Finding “your best stuff” is understandably a little easier said than done, but Horton does have some tips on locating those sweet spots as well. He often seeks changes in the contour up on the banks. Any transition from bluff to gravel or a change in the topography like a drain or small creek are usually good indicators that something will be different in the water right out in front them as well.
“As you are running down the river, look up on the land, and you’ll see where those drains come out and they make a wash of gravel and sand that the bass will use to break the current,” Horton said.
A neat aspect about a flood control fishery is that, in its draw down to winter pool, a lot of the sweet spots that would typically be found through the use of shoreline indicators or electronics are exposed for the world to see.
Use this to your advantage, especially if you are out fishing on a day with little activity. A few hours of reconnaissance spent running around marking boulders, stumps and other cover on otherwise featureless bars that are exposed at the time could lead to big catches when the water has returned to full pool and the bass are using those same areas to feed, spawn and rest out of the current.
However, if the water is moving, then the bass are likely biting somewhere, and it’s best to keep your lure wet. For Horton, it’s a one-two punch in the winter time. He’ll use a deep diving Bomber Switchback Shad and a 5-inch Yum Money Minnow to extract the bass from behind the current breaks.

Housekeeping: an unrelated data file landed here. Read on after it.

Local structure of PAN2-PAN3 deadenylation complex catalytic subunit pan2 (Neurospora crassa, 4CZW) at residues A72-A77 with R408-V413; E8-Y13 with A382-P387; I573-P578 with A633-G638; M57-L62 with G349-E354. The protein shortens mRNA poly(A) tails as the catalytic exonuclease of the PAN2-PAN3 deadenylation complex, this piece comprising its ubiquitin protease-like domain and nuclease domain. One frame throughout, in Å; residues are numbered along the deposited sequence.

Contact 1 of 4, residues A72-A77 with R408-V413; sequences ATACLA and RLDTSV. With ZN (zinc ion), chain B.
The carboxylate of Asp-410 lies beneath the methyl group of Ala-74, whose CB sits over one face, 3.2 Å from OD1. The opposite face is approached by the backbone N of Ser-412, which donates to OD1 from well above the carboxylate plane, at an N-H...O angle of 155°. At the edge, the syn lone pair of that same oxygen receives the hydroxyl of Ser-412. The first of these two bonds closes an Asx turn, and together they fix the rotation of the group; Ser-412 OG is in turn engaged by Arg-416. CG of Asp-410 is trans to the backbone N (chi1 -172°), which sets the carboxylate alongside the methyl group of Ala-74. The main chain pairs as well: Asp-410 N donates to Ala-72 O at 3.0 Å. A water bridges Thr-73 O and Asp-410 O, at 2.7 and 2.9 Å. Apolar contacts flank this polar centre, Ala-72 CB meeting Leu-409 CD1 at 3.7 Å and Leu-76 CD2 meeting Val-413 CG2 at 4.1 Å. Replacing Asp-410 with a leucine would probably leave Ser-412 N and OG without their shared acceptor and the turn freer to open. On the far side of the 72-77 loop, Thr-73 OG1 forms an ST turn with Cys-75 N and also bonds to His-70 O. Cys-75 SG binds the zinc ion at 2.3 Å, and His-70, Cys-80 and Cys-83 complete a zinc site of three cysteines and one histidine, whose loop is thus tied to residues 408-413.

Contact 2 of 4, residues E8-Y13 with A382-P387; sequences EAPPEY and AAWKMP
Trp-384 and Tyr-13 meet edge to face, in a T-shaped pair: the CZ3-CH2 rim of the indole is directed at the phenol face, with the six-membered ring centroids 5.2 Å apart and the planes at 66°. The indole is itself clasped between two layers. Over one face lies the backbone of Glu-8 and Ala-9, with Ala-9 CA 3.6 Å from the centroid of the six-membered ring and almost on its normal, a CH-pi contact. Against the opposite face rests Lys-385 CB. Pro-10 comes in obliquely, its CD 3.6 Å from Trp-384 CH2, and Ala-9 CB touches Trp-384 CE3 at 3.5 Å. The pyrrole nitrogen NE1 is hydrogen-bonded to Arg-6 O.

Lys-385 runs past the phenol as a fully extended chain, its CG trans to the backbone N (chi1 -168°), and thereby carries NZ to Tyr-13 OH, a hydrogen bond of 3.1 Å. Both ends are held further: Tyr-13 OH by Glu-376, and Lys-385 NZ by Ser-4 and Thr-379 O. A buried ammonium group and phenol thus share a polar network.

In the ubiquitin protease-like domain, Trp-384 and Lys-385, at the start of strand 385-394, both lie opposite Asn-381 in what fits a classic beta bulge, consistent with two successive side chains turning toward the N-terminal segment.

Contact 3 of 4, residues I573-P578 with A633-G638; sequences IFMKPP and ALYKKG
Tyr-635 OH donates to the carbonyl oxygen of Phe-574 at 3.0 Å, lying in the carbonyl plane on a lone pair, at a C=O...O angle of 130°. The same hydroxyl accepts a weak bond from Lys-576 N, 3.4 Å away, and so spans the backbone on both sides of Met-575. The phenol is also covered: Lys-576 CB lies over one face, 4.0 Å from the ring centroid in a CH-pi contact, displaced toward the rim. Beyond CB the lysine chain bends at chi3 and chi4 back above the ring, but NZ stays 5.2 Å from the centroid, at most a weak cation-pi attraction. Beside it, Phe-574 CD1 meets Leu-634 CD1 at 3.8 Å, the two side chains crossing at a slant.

Rod and reel choice for the Bomber is a 7-foot 2-inch Duckett White Ice Cranking Rod that Horton designed paired with a Lew’s 6.4:1 Laser MG baitcasting reel spooled with 12-pound test Vicious fluorocarbon. Horton will use a 7-foot Medium Heavy Duckett Rod paired with same Lew’s reel and a little stronger line in the 15- to 17-pound range.
The ideal depth is 6 to 10 feet, though the fish will move a little deeper in clearer water and move shallower if the water stains. Largemouth typically hang in the current breaks and eddies a little closer to shore whereas smallmouth will setup on humps and bars out in the middle of the river directly in the current. Overall depth isn’t as important with the humps out in the river as is the differentiation in depth of the bottom and top of the hump.
“If the main river bottom is 10 feet deep, it could be a hump that rises 5 feet. If the river bottom is 20 feet deep it could be a hump that shallows up to 15,” Horton said. “There just has to be enough to create a current break.”
Remember that anytime you are fishing current in the winter, accuracy is everything. Although everything around may seem to be a mixed up mess, there is a defined switchback area where the bass are sitting still and ready to feed. The key is positioning the boat and making the cast to pluck them out. And don’t get discouraged if you put the boat in and low and behold the water never moves. Making the most of low water situations by marking exposed structure can convert a slow winter day on the water into a big bag blowout when the fishery comes back to full pool.